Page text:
How to Remodel Your Home for Aging in Place

Improve the safety and accessibility of your home by following these Universal Design best practices.

Home addition

Most of us would prefer to keep living in the comfort of our own home throughout retirement, and many of us are also planning on taking in our elderly parents, but the average Chicago home poses accessibility and safety challenges for aging homeowners. A remodel is a perfect opportunity to make the following improvements, to ensure your home will meet your future needs.

  1. First, take care of or set aside funds for major home repairs, such as roof replacement, plumbing and sewer repairs, and furnace and water heater replacement.

  2. Lower energy bills by improving your home’s energy efficiency—seal air leaks, insulate your attic, and look for the Energy Star label when replacing windows and appliances.

  3. If your home still relies on window a/c units, strongly consider switching to a user-friendly alternative. If you only need to cool a small space and don’t want to install ductwork, consider a ductless mini-split or even a portable air conditioner, which is easier to set up and take down.

  4. Choose low-maintenance materials wherever possible. Set aside funds for regular home maintenance tasks such as landscaping and gutter cleaning.

  5. Ideally, one entrance should be wheelchair accessible, with a wide, gently-sloping path and no steps. For entrances with steps, make sure there are handrails on both sides. It’s best if the entrance also has an awning and a motion-sensor light.

  6. 36” wide hallways and 32” wide doors will fit a standard 28” wide wheelchair. In older homes, you may find the hallways and doors are too narrow. If you’re remodeling, you can opt for even wider hallways and doors, including double doors on a bi-directional hinge. Levers will be easier to open than doorknobs.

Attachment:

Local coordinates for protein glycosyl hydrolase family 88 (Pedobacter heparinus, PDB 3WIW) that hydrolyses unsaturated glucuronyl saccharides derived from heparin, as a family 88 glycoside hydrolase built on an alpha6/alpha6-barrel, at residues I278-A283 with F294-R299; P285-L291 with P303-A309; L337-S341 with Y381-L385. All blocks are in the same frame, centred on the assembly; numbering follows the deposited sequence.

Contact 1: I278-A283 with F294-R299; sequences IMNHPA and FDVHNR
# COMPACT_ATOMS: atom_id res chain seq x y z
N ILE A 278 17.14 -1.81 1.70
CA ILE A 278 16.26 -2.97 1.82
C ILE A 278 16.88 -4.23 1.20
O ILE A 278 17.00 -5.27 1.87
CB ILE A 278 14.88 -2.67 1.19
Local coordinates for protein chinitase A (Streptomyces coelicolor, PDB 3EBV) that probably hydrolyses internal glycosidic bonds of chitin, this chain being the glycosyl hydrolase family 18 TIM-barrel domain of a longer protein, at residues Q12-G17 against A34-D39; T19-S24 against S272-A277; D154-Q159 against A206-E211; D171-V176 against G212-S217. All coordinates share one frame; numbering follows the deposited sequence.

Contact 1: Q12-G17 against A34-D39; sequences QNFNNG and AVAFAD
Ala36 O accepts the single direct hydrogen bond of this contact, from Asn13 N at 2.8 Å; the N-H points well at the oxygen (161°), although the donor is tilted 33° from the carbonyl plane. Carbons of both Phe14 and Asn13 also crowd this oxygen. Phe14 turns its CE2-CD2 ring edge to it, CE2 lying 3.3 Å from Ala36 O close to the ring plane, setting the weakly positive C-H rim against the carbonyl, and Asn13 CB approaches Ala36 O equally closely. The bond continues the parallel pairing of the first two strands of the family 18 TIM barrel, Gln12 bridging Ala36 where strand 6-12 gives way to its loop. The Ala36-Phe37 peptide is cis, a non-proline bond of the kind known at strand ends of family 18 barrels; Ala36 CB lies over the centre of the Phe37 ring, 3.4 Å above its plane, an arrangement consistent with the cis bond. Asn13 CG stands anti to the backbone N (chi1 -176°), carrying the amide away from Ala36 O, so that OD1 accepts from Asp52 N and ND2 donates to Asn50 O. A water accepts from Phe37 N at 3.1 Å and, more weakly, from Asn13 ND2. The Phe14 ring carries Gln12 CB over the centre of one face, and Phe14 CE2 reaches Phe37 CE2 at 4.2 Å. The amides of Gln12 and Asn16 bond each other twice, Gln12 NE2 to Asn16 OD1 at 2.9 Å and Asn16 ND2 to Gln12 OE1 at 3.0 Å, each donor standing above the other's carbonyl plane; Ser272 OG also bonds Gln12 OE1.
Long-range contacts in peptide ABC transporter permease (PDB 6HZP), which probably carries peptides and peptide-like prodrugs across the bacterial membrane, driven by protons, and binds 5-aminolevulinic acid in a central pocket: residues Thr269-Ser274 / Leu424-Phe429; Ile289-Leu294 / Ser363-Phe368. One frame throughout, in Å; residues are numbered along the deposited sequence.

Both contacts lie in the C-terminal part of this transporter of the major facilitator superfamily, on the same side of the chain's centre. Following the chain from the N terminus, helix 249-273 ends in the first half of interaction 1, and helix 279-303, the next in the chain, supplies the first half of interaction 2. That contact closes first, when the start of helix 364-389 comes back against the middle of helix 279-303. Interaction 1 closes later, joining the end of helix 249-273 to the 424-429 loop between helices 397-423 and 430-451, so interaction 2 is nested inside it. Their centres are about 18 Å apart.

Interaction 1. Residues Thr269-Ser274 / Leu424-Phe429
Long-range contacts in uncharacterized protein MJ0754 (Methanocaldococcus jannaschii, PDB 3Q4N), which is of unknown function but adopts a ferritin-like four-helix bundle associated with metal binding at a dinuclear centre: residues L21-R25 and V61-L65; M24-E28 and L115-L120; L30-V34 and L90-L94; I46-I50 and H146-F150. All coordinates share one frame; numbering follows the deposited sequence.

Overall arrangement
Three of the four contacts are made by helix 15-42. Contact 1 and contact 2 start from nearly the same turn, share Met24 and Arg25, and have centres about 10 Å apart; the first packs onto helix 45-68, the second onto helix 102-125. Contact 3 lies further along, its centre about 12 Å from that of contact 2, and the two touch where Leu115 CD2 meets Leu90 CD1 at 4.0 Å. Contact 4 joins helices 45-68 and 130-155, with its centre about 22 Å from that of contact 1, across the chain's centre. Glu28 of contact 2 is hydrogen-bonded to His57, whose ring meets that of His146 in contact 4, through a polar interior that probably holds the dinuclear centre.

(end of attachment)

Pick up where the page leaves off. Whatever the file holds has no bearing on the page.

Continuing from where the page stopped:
7. A wheelchair has a 30” turning radius, so rooms including the kitchen, bedroom, and bathroom need a 60” diameter circle of open space.

  8. Ideally, a bedroom and full bathroom should be located on the main floor. If not, make sure the stairs are safe to navigate with handrails on both sides, stair lights, and high-contrast risers and treads. Or, consider a stair lift or residential elevator.

  9. Hardwood is the best flooring option in most cases, being smoother than carpet and softer than tile. Remove thresholds between rooms.

  10. If you’re remodeling the kitchen, you can improve accessibility with a shallow basin sink, lever faucet handles, knee clearance under the sink, variable height counters, low storage options, a side-by-side refrigerator, and a wall oven. For safety, choose an induction cooktop, and glare-free lighting in food prep areas.

  11. If you’re remodeling the main bathroom, you can improve accessibility with a floating sink, pivot mirror, curbless shower, fold-down shower seat or built-in bench, extendable hand-held shower head, and a taller toilet. For safety, add grab bars by the toilet and in the tub/shower, prevent scalding temperatures with thermostatic controls, and choose small format or textured floor tiles for slip-resistance.

  12. For convenience, the laundry should be located near the bedroom and include raised, front-loading laundry machines.

  13. Smart home devices can improve safety and accessibility, but as they can also pose security vulnerabilities, they aren’t for everyone. A doorbell camera, smart lock, whole-house security system, voice-activated speaker, smart light switches or plugs, and touch activated faucets are some of the most helpful smart devices.

  14. Finally, if you do have separate living space on the second floor, this can be ideal for an in-house caretaker or to generate rental income.

Contrary to popular belief (a bulky walk-in tub tends to be the first thing people think of), these Universal Design best practices can be unobtrusive, and furthermore, they can improve the quality of life for everyone (we’ve all tripped over a shower curb!). In fact, we recently finished a remodel for a younger couple that incorporated many of these principles. They simply knew they wanted to enjoy their newly remodeled home for years and years to come.

If you’re planning a remodel and want to incorporate Universal Design principles, don’t hesitate to get in touch!